In the midst of the transition from summer fruits and veggies we get the super fruit that is the pomegranate. The fruit itself is in seed form underneath thick red skin, and offers a challenge for those seeking the vibrantly flavored fruit.
The super fruit designation comes from the fact that pomegranate juice is super high in antioxidants. Antioxidants are useful in helping cells fight off damage from free radicals which can come from exposure to air pollutants, chemicals and UV rays. Antioxidants are said to fight off cancer.
Pomegranates are also high in Vitamin C and Vitamin K. Vitamin C is essential for many processes in the body. Vitamin C also of course helps boost immunity.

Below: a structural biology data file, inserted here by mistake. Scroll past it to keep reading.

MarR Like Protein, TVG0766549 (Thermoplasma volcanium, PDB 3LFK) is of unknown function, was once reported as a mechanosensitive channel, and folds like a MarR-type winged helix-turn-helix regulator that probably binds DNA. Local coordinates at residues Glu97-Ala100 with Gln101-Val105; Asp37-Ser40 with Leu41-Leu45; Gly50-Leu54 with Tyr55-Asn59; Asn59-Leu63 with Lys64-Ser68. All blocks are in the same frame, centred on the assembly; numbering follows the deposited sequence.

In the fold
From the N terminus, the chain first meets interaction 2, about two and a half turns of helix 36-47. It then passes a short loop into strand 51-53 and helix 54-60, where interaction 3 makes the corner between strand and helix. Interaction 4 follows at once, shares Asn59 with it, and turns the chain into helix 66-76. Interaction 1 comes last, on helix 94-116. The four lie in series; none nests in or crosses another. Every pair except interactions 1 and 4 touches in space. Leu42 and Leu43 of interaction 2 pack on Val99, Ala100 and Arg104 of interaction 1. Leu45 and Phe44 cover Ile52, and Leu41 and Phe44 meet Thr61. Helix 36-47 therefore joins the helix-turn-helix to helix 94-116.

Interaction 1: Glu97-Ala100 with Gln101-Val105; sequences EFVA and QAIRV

See below for more information about this super fruit and how to use them.
Pomegranate Health Benefits
- Very high in antioxidants
- High in Vitamin C and K
- The seeds are rich in fiber
- Anti-inflammatory properties
Pomegranates do not grow in Minnesota but are generally in season from September to December or later.
- Pomegranate seeds are known as aril
- Pomegranates originated in Iran
How to use
Step One. Score the outer red shell of the pomegranate with a sharp kitchen knife. Cut only as deep as the white membrane.
Step Two. In a large bowl of water, press your thumbs carefully into the cuts to break open the pomegranate in wedges.
Step Three. Keep the wedges submerged as you continue to break open the fruit. This will prevent the seeds from spraying during the process.
Step Four. Gently work the seeds free of the rind and inner white membrane. The seeds will sink to the bottom while the membranes and rind float to the top.
Step Five. Strain the seeds and rinse in a strainer, removing any final rind or membranes. Your seeds are now ready to eat or use.